starring Bruce Willis, Radha Mitchell, Rosamund Pike, Jack Noseworthy, Ving Rhames and James Cromwell
screenplay by Michael Ferris and John D. Brancato
directed by Jonathan Mostow
At first I thought this was going to be a science-based movie about alternative means of motherhood and some terrible laboratory-created monster. Or, maybe a conspiracy about modern sex slavery and reproductive trafficking. Instead, it was a story of humanoid robots taking over the world - a sub-genre of the non-human creatures taking over the world story line. The Body Snatchers is the classic example, although it is not robots in that case, but aliens who grow in pods to replicate a human subject. Blade Runner is a good example. Then it was domination by machines, as in Terminator. In recent years the Isaac Asimov fictitious technological device, the positronic brain, was made into two films - i, Robot (2004) starring Will Smith, and Bicentennial Man (1999) starring Robin Williams. The former presented us with a malevolent robots-taking-over-the-world plot, while the latter was a much gentler family story.
What’s going on in Surrogates is that in a near-future world humans have largely retreated from daily living and isolated themselves indoors while their surrogate robots - neurologically controlled by them from “sim chairs” at home, kind of like how the Avatars are controlled in the James Cameron movie Avatar - go out and about in the world. Crime rates, infectious disease and death by misadventure have virtually disappeared from people’s experience. The existential problem is, of course, that it is not authentic life at all. People are not freeing themselves from risk and thereby enabling themselves to livehappier lives so much as imprisoning themselves and compromising their humanity. It’s an extreme and mass example of what some people currently do by isolating themselves from society to stay at home surfing the internet and playing computer games as addictions.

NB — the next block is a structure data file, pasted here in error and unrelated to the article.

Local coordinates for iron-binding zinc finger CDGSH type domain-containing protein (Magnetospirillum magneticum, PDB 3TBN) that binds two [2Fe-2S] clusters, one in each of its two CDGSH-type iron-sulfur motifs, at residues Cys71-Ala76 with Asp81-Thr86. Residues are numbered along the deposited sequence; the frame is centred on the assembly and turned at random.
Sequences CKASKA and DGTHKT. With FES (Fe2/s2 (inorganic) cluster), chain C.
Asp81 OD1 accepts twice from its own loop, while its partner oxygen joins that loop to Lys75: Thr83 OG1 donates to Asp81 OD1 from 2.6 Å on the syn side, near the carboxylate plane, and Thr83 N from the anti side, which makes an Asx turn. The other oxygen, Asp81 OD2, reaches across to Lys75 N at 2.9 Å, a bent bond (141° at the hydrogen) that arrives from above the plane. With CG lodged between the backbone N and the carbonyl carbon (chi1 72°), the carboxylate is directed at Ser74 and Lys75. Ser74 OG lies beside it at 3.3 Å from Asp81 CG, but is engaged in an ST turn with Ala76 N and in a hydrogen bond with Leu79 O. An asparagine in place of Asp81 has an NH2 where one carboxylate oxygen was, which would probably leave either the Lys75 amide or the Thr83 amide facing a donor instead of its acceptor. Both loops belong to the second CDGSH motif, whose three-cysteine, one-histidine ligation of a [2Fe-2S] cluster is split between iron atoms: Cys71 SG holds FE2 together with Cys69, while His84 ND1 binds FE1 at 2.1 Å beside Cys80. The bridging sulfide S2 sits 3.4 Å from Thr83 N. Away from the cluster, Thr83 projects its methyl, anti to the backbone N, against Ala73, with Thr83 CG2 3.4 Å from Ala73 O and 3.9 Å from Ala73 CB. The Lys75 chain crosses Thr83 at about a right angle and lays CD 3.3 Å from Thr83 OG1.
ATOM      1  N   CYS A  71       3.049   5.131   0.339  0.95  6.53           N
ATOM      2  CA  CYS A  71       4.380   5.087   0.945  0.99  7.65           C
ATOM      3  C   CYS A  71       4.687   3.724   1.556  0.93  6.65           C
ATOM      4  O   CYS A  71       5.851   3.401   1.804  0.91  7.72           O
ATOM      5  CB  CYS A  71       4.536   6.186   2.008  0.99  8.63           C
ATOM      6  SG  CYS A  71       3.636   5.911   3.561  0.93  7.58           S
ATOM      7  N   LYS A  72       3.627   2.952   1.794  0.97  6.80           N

I have come to admire Bruce Willis as an actor, and he is certainly the strongest thing going in Surrogates. But it could have been so much better. I greatly admire James Cromwell, too, although I have never liked the sound of his voice.